Nothing but respect for my presidentBecause if Street Fighter 5, the latest in possibly the most popular fighting game franchise on the planet, if after four years of trying everything, if that Street Fighter 5 can’t be considered a triumph, then what hope does any other game have? What is the current state of gaming if an established company with an established IP can’t figure out how to make it all worthwhile after literally years of trying? What does that mean for the very concept of gaming as we know it?

Street Fighter 5 is the face of a decade of gaming. And that is terrifying.

FGC #467 Street Fighter 5

  • System: Playstation 4 exclusive! … Or it’s also on PC. And arcade, I guess?
  • Number of players: Okay! This one is easy! It’s every human being on Earth! All fighting! Always fighting! But maybe just two at a time.
  • Go ninjaCharacter Creation: Look, I spent the whole article talking about the nitty gritty of how Street Fighter 5 came to be its current form, let me talk about the world warriors for a second. I’m generally saddened by Street Fighter 5’s new trend of introducing dudes for filling in character relationships and not just “a random bloke from Turkey” like in the olden days. There are somehow three (or maybe even four) characters that are all Balrog’s ersatz family, and I could not imagine a more boring concept for fighter creation if I tried. Rose’s student. Guy’s master. Gill’s secretary. I appreciate that they’re trying to expand the lore and relationships of established characters, but maybe they should stick to what’s important: introducing a dirt wizard that is also the president of the world and maybe a robot.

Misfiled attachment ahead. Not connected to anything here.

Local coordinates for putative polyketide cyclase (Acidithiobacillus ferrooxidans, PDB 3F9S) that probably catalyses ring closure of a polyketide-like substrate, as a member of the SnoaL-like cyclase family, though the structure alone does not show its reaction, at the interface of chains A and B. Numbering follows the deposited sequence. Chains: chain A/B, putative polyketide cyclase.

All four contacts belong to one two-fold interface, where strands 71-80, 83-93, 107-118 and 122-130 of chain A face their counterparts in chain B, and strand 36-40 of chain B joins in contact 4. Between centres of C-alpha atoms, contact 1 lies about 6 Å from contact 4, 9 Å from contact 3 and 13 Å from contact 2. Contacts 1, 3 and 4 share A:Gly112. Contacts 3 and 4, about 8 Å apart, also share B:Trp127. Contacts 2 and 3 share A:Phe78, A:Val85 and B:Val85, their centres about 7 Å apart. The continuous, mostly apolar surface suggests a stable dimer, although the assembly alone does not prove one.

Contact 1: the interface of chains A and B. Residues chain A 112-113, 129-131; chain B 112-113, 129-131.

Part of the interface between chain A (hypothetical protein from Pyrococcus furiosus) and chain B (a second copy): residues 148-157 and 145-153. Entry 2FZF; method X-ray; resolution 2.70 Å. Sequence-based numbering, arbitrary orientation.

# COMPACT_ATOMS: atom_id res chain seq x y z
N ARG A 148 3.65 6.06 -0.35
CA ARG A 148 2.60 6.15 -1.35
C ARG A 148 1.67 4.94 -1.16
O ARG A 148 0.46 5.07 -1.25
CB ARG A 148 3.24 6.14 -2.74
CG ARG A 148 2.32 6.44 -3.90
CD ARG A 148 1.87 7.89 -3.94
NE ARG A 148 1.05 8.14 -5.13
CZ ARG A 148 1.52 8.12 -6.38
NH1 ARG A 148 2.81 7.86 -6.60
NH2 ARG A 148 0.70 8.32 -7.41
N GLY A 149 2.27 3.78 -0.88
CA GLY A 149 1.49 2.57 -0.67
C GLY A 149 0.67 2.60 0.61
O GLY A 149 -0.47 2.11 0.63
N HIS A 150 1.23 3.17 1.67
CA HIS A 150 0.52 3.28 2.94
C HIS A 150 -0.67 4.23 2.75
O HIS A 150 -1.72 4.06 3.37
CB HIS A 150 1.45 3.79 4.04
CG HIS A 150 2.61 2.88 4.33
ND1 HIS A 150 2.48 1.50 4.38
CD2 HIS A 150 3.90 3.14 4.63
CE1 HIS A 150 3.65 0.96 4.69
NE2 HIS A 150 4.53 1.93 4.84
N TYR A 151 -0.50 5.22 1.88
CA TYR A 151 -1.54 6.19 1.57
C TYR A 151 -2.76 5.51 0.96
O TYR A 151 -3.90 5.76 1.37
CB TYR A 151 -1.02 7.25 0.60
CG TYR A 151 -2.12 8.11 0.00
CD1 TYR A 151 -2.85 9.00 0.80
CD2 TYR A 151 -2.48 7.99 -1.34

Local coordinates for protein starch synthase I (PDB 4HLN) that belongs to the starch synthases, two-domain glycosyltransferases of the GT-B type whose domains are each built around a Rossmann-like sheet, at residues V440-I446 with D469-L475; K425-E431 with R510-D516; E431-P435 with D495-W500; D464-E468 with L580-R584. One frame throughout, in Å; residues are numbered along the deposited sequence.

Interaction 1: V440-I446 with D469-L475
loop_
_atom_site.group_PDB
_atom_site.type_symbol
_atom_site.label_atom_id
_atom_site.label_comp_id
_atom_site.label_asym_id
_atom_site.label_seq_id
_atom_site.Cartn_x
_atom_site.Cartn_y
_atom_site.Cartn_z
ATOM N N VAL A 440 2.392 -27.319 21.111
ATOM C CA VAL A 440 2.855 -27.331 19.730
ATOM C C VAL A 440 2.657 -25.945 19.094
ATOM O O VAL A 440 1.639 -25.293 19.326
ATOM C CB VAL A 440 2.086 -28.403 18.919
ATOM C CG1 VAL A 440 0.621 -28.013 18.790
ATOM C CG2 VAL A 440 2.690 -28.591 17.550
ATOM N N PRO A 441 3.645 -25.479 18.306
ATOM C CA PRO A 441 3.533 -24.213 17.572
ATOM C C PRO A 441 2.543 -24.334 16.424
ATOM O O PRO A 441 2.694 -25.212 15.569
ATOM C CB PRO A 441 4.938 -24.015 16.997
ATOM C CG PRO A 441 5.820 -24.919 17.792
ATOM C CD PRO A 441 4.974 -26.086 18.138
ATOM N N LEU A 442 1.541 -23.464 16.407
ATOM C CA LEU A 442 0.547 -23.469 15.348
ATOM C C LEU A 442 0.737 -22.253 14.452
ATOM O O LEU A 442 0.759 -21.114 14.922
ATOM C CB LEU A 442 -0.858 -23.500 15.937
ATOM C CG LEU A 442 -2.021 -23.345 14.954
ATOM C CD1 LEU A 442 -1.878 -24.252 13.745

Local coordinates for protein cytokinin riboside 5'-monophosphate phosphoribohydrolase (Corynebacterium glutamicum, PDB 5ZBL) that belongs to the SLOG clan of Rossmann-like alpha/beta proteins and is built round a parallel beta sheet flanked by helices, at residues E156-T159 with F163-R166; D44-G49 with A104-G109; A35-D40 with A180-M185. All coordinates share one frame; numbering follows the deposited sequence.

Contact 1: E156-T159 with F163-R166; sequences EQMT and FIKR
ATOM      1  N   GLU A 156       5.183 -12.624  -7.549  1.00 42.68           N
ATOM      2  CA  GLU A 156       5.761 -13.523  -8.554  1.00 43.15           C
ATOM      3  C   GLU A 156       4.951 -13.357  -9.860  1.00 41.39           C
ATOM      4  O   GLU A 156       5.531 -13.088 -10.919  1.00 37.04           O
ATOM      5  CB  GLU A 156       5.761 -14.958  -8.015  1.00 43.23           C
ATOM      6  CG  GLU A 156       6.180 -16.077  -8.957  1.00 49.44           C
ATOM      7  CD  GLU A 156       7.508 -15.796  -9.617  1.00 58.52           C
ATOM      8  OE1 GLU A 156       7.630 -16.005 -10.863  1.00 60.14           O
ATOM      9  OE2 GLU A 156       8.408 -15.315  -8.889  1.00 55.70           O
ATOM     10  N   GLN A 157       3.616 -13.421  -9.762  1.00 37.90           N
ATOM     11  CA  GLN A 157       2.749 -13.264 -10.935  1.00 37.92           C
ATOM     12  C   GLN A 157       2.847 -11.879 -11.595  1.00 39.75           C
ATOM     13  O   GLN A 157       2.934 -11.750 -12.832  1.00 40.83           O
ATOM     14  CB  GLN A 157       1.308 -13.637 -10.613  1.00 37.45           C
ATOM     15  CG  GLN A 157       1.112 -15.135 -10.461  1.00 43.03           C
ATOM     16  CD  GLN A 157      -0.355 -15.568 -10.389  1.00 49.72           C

• Favorite New Fighter: He’s not entirely new, but Abigail being a (literally) gigantic gearhead that incidentally joined a gang called “The Mad Gears” is some inspired/half-assed characterization. But what’s important is I can finally play as that gargantuan dork that ruined my SNES Final Fight runs back in the day, so I’m happy.
  • Favorite Returning Fighter: Can I just complain for a moment about how Sakura’s story mode saddles her with “maybe I should just retire and have babies”? There is no universe where Ryu would ever wind up settling down to become a family man, and it sucks on every level that the “future” for Sakura is supposed to be some life of domestic bliss while her senpai runs off to other universes to punch werewolves. It’s a little depressing that the best Capcom can come up with for one of its iconic heroines is following the ol’ biological clock.
  • Favorite Costume: Katt the cat lady is a skin. Breath of Fire does exist!